Tamara James' Into The Woods has our heroine Aiobhean and her wolfhound Maggie Mae... hold it, hold it. Maggie Mae? I think I'd better drink some brandy to prepare myself before I keep reading. Anyway, Aiobhean is looking for the answer behind mysterious disappearances of people living around that area. Aiobhean can communicate telepathically with her assistant Bridget and has received a clue from some green dragon: Aiobhean is the "last human child of Danu" who will "become one" with the Dark. Since she doesn't read clichéd paranormals and therefore doesn't know that her private parts are marked by destiny to be perforated soon by some mighty turbid Sidhe penis in some beautiful and magical shag kinetic so that the world be a better place for you and me and the entire human race, she is puzzled by the clue. She decides to talk to the Queen of the Sidhe and to do so, she must travel past the Dark Woods to get to the High Court. The Queen's cousin Feardorcha rules the Dark Woods, however, so will Aiobhean learn in time that destiny has decided that the only way she can save the land is by spreading her legs to a skinny pointy-eared emo Legolas-wannabe?

I wish real life is so easy to the point that every woman's problem is magically solved by spreading her legs for a hot stud. Multiple orgasms seem like a decent price to pay for the chaffing that goes with the very important work of saving the world, although the fact that the hot stud will creepily go on and on about how we are meant to be together forever can be a little bit annoying. Still, my reaction to this story is, "Excuse me, Aiobhean, am I supposed to know you?" This story has many allusions and references to events or characters in the heroine's past that I wonder whether I'm supposed to read those stories first.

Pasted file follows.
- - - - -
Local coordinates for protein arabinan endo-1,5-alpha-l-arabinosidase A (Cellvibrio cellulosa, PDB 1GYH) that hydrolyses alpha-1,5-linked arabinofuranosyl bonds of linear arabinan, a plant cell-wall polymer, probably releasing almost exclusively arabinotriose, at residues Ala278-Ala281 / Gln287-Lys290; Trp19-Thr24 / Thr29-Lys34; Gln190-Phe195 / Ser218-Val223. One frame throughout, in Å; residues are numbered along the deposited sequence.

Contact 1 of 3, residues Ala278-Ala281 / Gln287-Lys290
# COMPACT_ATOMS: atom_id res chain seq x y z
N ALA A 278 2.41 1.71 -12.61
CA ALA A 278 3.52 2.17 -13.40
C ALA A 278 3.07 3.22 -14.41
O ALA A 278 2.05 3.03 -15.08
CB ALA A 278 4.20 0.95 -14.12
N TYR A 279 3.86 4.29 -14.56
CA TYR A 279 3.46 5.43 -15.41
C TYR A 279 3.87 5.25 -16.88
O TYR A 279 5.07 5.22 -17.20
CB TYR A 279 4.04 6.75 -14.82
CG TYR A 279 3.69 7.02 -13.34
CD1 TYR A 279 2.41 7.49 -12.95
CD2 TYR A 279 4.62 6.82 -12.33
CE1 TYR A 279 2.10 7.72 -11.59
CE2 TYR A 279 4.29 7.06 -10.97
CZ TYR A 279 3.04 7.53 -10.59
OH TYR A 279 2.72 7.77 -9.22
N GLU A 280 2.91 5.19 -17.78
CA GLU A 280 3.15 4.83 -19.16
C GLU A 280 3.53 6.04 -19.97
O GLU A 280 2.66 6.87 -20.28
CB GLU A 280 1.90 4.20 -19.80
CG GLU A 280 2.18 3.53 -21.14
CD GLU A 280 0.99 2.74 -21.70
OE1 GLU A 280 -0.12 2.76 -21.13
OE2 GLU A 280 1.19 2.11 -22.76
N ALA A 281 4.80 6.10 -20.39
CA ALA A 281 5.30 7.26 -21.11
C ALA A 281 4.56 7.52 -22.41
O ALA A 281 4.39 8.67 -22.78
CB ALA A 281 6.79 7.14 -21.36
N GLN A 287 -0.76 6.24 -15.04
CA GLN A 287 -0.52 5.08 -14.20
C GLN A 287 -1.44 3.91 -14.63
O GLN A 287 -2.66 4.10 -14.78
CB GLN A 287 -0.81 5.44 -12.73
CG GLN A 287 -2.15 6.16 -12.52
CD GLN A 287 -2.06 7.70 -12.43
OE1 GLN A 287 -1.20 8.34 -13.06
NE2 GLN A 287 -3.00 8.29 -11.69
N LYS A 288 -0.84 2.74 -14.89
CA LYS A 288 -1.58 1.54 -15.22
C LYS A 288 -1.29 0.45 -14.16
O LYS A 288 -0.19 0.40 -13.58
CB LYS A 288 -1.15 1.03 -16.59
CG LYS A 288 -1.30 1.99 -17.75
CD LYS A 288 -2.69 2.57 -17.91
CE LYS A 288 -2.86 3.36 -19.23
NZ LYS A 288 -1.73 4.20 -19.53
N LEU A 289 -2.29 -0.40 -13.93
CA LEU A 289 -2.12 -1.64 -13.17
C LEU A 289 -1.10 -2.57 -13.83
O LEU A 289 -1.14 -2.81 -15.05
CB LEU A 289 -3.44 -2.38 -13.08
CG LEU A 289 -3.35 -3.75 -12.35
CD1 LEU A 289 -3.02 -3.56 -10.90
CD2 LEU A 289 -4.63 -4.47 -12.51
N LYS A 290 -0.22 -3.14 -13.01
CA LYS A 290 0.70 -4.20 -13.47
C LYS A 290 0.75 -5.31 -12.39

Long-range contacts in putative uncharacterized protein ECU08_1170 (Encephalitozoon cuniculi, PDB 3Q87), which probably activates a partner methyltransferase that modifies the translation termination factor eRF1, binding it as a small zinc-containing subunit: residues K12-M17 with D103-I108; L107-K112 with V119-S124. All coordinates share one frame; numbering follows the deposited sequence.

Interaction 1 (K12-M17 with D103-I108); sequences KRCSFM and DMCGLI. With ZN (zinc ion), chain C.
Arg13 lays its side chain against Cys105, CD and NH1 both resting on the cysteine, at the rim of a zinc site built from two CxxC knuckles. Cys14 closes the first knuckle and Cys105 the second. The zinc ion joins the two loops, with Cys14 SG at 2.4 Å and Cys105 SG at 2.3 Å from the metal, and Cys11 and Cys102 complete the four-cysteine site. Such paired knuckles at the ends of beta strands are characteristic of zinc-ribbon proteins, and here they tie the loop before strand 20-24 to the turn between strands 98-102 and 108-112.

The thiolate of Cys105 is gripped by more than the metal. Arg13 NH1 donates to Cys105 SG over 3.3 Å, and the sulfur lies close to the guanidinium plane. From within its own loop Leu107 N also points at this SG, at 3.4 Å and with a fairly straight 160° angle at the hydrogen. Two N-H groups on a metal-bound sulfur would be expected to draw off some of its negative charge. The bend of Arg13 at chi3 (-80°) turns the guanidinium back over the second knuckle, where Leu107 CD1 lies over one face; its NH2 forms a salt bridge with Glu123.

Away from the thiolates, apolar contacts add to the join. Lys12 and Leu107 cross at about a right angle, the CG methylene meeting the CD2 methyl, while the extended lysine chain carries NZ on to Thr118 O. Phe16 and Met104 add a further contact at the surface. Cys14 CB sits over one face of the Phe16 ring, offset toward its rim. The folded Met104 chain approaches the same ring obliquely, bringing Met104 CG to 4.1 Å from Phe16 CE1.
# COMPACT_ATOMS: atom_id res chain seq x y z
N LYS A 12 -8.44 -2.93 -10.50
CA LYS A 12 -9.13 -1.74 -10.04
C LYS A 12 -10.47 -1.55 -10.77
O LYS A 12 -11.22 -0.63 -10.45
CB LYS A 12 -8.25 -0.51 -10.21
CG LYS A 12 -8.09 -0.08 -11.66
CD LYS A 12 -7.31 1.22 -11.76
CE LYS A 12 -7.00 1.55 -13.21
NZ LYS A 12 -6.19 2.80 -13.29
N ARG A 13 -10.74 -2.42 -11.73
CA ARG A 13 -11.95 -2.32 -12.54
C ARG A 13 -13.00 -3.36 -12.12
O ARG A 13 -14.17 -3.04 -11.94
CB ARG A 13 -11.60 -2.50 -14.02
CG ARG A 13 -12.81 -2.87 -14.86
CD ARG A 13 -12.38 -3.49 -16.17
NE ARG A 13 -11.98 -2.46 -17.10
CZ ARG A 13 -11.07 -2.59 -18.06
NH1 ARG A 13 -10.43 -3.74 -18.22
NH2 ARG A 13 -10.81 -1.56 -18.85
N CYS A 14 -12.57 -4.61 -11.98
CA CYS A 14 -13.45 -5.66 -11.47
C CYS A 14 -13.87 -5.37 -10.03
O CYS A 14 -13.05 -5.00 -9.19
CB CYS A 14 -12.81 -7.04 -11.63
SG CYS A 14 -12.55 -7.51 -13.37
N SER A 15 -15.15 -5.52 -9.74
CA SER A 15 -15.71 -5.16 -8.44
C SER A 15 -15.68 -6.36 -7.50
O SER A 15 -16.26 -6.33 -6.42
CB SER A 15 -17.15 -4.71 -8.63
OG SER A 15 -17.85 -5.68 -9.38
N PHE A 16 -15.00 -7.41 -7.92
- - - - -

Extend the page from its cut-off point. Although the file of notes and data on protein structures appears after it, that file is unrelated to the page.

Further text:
This story is quite interesting in the sense that Aiobhean is like a Buffy-wannabe kickassing her way through the Sidhe's ranks and Feardorcha can be pretty effective in his "Oh, I'm living in the darkness like a Anne Rice vampire, I crave the light!" act, but with the author dropping in many details casually as if this story is part of something longer like a series, I find myself thinking that I'm missing a few pieces of the jigsaw puzzle of the big picture. Still, this story doesn't insult my intelligence like the previous two stories so I'm fine with it.